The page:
Sega decided to try to squeeze in Binary Domain a week before the highly anticipated Mass Effect 3. Unfortunately, the newly formed Yakuza Studio’s third-person shooter is now more likely to be missed and forgotten, and possibly end up on one of those “best games no one played" list, like Beyond Good and Evil. Sega should have given a bigger cushion to its Gears of War, Dead Space, Mass Effect mash-up that borrows plenty from Ridley Scott’s 1982 film, Blade Runner, set in a dystopian Los Angeles.
At first glance, Binary Domain feels like a generic Gears of War clone with none of the personality for which Gears is so well known. It starts off in the year 2080 where someone has illegally started creating robots that are indistinguishable from humans, so much so that they themselves don’t know that they are robots. The Amada Corporation in Tokyo, Japan is fingered as the culprit and that’s where you come in, Dan Marshall, an Army Sergeant nicknamed “The Survivor.”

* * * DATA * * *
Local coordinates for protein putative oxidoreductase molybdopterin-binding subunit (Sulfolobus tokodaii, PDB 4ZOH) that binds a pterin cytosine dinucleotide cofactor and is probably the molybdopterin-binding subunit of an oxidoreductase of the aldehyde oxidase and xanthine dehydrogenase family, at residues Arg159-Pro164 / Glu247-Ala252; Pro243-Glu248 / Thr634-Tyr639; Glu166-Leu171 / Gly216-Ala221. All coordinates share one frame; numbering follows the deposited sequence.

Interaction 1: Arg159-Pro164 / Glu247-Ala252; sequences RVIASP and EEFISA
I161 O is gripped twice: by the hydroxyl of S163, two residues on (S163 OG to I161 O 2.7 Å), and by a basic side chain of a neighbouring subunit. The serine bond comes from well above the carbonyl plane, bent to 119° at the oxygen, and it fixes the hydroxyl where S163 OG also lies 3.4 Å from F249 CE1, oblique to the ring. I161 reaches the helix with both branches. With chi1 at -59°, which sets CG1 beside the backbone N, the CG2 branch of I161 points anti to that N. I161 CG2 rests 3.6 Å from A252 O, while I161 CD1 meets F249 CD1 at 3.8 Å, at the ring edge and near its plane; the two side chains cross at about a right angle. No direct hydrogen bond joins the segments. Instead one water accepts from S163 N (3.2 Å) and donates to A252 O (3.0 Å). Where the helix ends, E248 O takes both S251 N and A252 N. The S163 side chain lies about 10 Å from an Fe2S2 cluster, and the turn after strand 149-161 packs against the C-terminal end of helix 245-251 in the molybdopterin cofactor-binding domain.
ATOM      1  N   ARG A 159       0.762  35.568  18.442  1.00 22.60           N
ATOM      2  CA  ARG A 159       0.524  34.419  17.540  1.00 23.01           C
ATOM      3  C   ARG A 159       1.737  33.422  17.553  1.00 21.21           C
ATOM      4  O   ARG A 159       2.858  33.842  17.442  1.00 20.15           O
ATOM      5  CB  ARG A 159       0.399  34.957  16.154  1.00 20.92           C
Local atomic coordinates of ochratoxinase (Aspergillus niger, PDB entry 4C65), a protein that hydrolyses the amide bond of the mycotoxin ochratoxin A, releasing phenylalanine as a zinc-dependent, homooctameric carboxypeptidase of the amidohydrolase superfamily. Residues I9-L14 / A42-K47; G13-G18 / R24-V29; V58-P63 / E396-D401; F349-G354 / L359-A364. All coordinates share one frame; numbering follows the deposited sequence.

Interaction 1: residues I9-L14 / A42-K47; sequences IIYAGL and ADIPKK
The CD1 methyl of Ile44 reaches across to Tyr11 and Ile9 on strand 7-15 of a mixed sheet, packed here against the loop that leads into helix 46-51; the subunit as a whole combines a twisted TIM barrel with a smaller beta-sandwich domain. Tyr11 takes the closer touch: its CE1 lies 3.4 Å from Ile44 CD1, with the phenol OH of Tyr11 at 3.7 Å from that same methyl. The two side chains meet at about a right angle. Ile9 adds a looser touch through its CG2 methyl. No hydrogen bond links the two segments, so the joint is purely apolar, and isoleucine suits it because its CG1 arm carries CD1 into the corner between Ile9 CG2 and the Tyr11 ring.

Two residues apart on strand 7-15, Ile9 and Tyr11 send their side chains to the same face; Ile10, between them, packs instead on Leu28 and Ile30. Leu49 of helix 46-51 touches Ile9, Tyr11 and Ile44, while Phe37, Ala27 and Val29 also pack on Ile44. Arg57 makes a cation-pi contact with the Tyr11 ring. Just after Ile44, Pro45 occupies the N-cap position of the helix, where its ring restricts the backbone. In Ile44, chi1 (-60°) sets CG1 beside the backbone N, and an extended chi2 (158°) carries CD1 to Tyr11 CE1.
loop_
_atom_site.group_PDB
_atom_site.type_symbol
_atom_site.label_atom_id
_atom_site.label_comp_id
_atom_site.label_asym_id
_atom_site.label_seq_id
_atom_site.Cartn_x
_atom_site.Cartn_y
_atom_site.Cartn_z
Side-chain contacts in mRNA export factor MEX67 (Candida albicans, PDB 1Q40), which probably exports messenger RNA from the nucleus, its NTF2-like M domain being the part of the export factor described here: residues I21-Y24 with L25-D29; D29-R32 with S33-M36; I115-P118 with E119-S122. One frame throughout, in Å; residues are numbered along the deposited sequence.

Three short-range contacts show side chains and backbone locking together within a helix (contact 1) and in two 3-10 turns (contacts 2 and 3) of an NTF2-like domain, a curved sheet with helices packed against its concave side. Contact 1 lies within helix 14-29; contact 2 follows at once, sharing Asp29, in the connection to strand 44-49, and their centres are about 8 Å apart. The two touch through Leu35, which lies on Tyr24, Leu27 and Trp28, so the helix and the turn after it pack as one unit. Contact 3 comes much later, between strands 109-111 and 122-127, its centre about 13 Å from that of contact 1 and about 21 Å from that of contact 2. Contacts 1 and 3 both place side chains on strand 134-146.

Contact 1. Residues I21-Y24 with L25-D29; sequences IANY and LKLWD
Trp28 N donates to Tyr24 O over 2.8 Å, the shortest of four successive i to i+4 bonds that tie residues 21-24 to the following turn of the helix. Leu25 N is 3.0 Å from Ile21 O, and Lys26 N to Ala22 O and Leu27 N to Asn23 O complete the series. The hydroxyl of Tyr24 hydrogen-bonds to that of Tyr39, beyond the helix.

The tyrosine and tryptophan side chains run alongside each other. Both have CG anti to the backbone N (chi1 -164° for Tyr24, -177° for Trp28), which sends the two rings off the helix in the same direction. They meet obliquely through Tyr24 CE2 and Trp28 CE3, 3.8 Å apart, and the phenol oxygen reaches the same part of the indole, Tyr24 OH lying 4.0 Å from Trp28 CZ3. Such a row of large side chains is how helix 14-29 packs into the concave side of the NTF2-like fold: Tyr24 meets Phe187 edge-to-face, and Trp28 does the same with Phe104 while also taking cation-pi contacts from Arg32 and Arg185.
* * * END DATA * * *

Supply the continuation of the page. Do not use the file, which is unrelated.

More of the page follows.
The game drops you and your fellow American representative (members of the "Rust crew") outside the fortified Japanese seawall. With a setting of darkness, concrete, and the ocean, as good as the textures are, the location isn’t likely to pull anyone in. Your stereotypical buddy, Bo, gives you a bit of tutorial and introduces you to the limited dialogue tree and command system. These can be executed with the controller or a headset.
The beginning is definitely the weakest part of the game. With uneven voice acting and unremarkable location many will give up on this game 10 minutes in. For some reason, many Japanese games have the same problem reaching western gamers with lengthy intros and the initial pacing. At least Binary Domain lets you shoot stuff and blow things up and you can turn off the voice commands that barely work.